• jose

    @Kate,

    according to Jeff, untestable claims does not belong in skepticism. God is untestable. Thus, God does not belong in skepticism. You can disagree with the premise, of course. I do.

    Personally, I think religious beliefs can be researched in the same way psychologists deal with people who claim to have seen UFOs. That is how I look at it. I also think religion is to be studied from a historical/sociological perspective. Just in case you were feeling the need to attack me.

    About the aggresive and insulting language, I don't have much to say, except that I don't find it neccesary or useful to express clearly one's point. Instead, it just makes your comment longer.

    @Ewan Macdonald,

    Jeff isn't asking people to shut up about religion. He is asking to call that critique what he thinks it is. He doesn't ask people to shut up about right-wing economics either, for example. His point is that it doesn't belong in a skeptic talk.

    I disagree with him, but misrepresenting his point does not help you. In fact, it makes you look bad.

  • Ewan Macdonald

    @jose

    I can live with looking bad in your eyes, given that you're siding with someone who's accused people like me of "creating a religion." Were I not causing you to clutch your pearls and gasp I'd feel I was doing something wrong.

    Let's get this absolutely straight. His complaint does not begin and end with the title of Skepticon and it is dishonest of you to say that it does. Jeff is a tone troll. His various laments – about the ludricrous claims of false advertising in the title of the con, about "good people" being driven away (names?) by strident atheists (names?), about atheists "creating a religion", about religious claims being subject to no further examination by atheist skeptics than a bark of "YOU'RE WRONG" – are mendacious and juvenile.

    You can claim to disagree with him if you like but the haste with which you started tone trolling suggests that the pair of you could well be soulmates.

  • Ewan Macdonald

    Oh, while we're at it – did Jeff manage to get through strident atheist PZ Myers' talk today without resorting to the smelling salts? Why, the number of "good people" lost during Myers' rhetoric surely numbered in the thousands!

  • eNeMeE

    God is untestable

    Only in the case of a deity that does not act, or have any defined attributes, is this the case. Otherwise, as is the case for pretty much every deity that people actually believe in, there are all sorts of things that can be tested.

  • Jason

    If all (true) skeptics are atheists, and they have a convention about skepticism in general (criticizing things like homeopathic medicine and tarot cards along with religion), then they will call it a SKEPTIC convention. This is a no brainer.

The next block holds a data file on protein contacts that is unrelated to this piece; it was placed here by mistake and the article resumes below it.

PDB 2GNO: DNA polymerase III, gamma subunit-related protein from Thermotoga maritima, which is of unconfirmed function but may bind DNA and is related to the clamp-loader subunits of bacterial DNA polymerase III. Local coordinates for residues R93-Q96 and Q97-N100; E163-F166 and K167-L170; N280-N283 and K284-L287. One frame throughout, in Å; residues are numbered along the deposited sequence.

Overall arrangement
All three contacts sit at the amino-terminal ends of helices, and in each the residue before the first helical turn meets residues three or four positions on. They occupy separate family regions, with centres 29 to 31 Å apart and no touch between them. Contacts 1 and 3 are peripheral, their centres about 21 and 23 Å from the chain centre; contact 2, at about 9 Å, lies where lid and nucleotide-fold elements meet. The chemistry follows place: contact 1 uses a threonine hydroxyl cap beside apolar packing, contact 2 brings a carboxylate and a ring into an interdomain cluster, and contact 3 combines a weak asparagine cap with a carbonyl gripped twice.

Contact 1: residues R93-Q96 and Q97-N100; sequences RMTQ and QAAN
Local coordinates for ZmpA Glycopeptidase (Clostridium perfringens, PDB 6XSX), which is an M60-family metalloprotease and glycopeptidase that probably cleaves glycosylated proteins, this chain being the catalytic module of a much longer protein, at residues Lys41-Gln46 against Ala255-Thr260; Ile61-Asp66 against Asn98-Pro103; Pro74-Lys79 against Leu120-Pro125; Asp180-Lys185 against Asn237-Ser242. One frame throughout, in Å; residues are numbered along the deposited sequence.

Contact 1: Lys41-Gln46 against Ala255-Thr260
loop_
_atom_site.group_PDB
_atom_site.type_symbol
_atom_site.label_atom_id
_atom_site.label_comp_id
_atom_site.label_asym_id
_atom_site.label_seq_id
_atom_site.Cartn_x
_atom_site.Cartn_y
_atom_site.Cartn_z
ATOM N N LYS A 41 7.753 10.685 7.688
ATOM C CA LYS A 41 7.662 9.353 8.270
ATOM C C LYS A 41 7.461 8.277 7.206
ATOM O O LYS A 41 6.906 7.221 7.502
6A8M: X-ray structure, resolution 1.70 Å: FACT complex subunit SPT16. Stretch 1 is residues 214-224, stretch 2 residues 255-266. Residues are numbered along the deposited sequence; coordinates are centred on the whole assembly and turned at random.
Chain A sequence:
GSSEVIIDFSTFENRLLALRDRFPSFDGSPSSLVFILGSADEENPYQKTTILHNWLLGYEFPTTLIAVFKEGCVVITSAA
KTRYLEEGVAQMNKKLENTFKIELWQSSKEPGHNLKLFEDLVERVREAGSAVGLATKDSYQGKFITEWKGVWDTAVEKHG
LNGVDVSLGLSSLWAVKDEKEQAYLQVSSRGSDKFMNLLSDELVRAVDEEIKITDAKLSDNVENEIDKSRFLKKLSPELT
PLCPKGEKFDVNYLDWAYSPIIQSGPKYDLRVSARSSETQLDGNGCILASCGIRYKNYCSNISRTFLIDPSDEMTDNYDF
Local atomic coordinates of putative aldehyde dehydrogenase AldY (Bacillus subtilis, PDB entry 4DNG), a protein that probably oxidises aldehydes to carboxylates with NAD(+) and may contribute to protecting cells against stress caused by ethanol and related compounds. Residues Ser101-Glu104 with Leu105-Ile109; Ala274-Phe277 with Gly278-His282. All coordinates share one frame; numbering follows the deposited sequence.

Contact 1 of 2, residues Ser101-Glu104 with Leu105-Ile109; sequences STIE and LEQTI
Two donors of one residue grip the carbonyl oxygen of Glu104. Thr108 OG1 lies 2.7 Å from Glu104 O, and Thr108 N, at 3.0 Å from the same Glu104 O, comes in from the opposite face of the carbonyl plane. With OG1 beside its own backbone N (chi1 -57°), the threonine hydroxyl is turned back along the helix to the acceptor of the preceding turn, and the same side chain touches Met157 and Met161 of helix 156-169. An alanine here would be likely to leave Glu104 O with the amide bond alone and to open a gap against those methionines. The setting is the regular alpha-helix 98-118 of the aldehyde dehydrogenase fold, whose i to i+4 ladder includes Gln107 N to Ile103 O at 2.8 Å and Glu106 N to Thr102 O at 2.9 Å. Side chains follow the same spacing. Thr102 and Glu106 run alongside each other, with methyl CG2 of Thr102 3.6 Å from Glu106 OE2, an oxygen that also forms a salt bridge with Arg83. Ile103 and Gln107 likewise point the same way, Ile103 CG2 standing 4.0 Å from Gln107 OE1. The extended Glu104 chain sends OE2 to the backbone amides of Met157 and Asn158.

• Harry Palmer

    Jeff Wagg said:

    "You have mentioned that I didn’t bring up the 12 speakers who weren’t talking on atheism. Well, the schedule wasn’t complete when I wrote the article, and I don’t know specifically what Rebecca, Randi, DJ, or the others are talking about. "

    So, if you didn't know what 80% of the speakers were going to talk about, why did you call Skepticon an atheist conference? How is your explanation not a tacit admission that your essay was evidence of your own personal preoccupation with atheism?

  • http://wading-in.net/walkabout Just Al

    Jeff Wagg at #1 said:

    You have mentioned that I didn’t bring up the 12 speakers who weren’t talking on atheism. Well, the schedule wasn’t complete when I wrote the article, and I don’t know specifically what Rebecca, Randi, DJ, or the others are talking about. Many of them are outspoken atheists, and they speak at other atheist conferences.

    Um, isn't that a Chris Mooney? Proceed without evidence, find out your assumptions were wrong, then dismiss this without apologizing for your blatant error? Yeah, thanks for the tips on skepticism, there.

    And a lot of people, like yourself and your co-organizers think that skepticism inevitably leads to the conclusion that there’s no god. In fact, it can’t come to that conclusion as it’s an untestable condition.

    Who says? No, seriously. The whole point of the term "supernatural" is to specifically exempt it from empirical evidence, and this only came about because science had destroyed all of the locales for gods to reside within. They had physical existences before, above the vault of the heavens, on tops of mountains, and so on. Remember that the tower of babel was intended to reach god's home without even leaving out atmosphere.

    As PZ Myers has pointed out, "supernatural" is a corrupt concept that isn't supportable. Accepting such a proposition is far from being skeptical. As far as I'm concerned, a conference that specifically made room for it not only shouldn't even use the word "skeptical" in any way, I'd be totally disinterested in it because it would be a farce.

    I agree – skepticism is more than about atheism. But you're doing more damage to "the cause" by not recognizing the parts of the conference that didn't address atheism than JT did by including those that did.

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  • Jinx McHue

    Silly Jeff! Didn't you know that the only thing that is ever excluded from skepticism is evolution?

  • Jinx McHue

    And atheism. Atheism is excluded, too.

  • Paul Murray

    "So if you’re going to the trouble of hosting an event that is on balance focused on atheist goals, why equivocate on the name?"

    Skepticon likes to deal with – for instance – quack medicine. If it was called Athecon, the talks on quack medicine would be out of place. It's better to use the more general term.